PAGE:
Shuai also enlisted the help of Wang Shuangquan, a respected former official in a neighboring Qinglong village. Wang, 63, who still wears a Mao suit and proudly recites Communist Party slogans, said what happened was unfair because, deprived of their land, the farmers had no other means of making a living. He took documents describing the situation to several levels of local government and made the trip to Beijing as well, only to be dismissed.

"They said they wanted the land for construction and economic development, but in fact they colluded with the businessmen," Wang said of officials. "Farmers cannot live without land, but local officials don't care. Today they are local officials; tomorrow they change to be bosses."

Over the months, Shuai and others said, several hundred of the farmers mounted repeated protests, sitting on their land and trying to prevent bulldozers from getting it ready for construction. Led by Shuai, farmers fixed posters to stakes and drove them into the contested ground; the posters showed revered Chinese leaders Mao Zedong, Zhou Enlai and Sun Yat-sen.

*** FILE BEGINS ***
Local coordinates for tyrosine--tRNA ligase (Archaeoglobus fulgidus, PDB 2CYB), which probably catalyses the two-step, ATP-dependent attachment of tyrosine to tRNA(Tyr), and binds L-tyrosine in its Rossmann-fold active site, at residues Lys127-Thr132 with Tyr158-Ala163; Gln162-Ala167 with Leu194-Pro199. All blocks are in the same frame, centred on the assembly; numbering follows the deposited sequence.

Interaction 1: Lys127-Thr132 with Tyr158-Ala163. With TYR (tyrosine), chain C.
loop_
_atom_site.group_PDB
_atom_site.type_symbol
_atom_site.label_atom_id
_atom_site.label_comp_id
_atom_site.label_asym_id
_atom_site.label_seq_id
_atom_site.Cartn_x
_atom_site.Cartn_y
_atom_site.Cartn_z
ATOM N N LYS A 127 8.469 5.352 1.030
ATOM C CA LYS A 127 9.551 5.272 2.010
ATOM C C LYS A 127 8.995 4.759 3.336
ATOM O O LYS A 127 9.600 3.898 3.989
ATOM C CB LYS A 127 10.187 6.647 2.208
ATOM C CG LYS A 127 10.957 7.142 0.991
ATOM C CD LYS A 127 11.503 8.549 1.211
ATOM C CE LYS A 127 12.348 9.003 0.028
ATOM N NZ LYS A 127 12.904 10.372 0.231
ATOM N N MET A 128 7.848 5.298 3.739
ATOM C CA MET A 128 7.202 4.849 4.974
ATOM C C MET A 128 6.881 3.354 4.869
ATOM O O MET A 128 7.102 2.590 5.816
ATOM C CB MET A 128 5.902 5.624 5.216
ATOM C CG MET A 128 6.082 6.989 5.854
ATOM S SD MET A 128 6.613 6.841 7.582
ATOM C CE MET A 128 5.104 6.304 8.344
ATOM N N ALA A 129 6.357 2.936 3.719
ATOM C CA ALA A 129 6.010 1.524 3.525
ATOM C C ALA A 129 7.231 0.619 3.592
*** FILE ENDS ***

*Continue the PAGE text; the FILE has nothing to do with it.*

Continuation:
The protests were broken up, sometimes brutally, and construction continued relentlessly. Since then, the "Qinglong Economic Development Zone"
administration has occupied spanking new headquarters with glass walls, and rows of stores and warehouses have risen around it. A giant billboard has gone up on the road from Chengdu, depicting a large industrial zone and inviting businessmen to come to Qinglong and "get rich."


posted by R J Noriega